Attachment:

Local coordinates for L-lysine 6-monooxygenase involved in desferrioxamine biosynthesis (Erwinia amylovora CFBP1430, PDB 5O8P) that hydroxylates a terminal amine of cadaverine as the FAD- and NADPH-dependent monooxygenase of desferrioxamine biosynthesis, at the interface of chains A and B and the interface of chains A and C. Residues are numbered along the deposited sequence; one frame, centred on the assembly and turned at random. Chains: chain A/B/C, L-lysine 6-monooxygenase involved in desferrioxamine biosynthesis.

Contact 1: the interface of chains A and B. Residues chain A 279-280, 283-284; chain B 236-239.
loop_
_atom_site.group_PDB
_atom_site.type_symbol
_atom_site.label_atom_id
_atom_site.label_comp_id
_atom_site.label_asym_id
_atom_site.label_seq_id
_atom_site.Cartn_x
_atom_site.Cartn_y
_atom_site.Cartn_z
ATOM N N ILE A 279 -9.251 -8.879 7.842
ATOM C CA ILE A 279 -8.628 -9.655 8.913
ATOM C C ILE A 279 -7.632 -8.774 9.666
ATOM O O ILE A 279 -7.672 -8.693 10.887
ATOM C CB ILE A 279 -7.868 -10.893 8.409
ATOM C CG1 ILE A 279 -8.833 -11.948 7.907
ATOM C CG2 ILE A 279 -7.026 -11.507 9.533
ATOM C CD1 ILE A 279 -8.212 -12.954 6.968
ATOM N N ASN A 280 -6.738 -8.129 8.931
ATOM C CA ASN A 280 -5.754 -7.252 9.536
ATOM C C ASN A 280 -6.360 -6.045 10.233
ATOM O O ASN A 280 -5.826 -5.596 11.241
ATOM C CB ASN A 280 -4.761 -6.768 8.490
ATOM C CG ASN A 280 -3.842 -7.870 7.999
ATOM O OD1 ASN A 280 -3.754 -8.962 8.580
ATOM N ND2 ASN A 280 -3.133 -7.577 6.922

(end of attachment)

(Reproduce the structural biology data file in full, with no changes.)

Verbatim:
Local coordinates for L-lysine 6-monooxygenase involved in desferrioxamine biosynthesis (Erwinia amylovora CFBP1430, PDB 5O8P) that hydroxylates a terminal amine of cadaverine as the FAD- and NADPH-dependent monooxygenase of desferrioxamine biosynthesis, at the interface of chains A and B and the interface of chains A and C. Residues are numbered along the deposited sequence; one frame, centred on the assembly and turned at random. Chains: chain A/B/C, L-lysine 6-monooxygenase involved in desferrioxamine biosynthesis.

Contact 1: the interface of chains A and B. Residues chain A 279-280, 283-284; chain B 236-239.
loop_
_atom_site.group_PDB
_atom_site.type_symbol
_atom_site.label_atom_id
_atom_site.label_comp_id
_atom_site.label_asym_id
_atom_site.label_seq_id
_atom_site.Cartn_x
_atom_site.Cartn_y
_atom_site.Cartn_z
ATOM N N ILE A 279 -9.251 -8.879 7.842
ATOM C CA ILE A 279 -8.628 -9.655 8.913
ATOM C C ILE A 279 -7.632 -8.774 9.666
ATOM O O ILE A 279 -7.672 -8.693 10.887
ATOM C CB ILE A 279 -7.868 -10.893 8.409
ATOM C CG1 ILE A 279 -8.833 -11.948 7.907
ATOM C CG2 ILE A 279 -7.026 -11.507 9.533
ATOM C CD1 ILE A 279 -8.212 -12.954 6.968
ATOM N N ASN A 280 -6.738 -8.129 8.931
ATOM C CA ASN A 280 -5.754 -7.252 9.536
ATOM C C ASN A 280 -6.360 -6.045 10.233
ATOM O O ASN A 280 -5.826 -5.596 11.241
ATOM C CB ASN A 280 -4.761 -6.768 8.490
ATOM C CG ASN A 280 -3.842 -7.870 7.999
ATOM O OD1 ASN A 280 -3.754 -8.962 8.580
ATOM N ND2 ASN A 280 -3.133 -7.577 6.922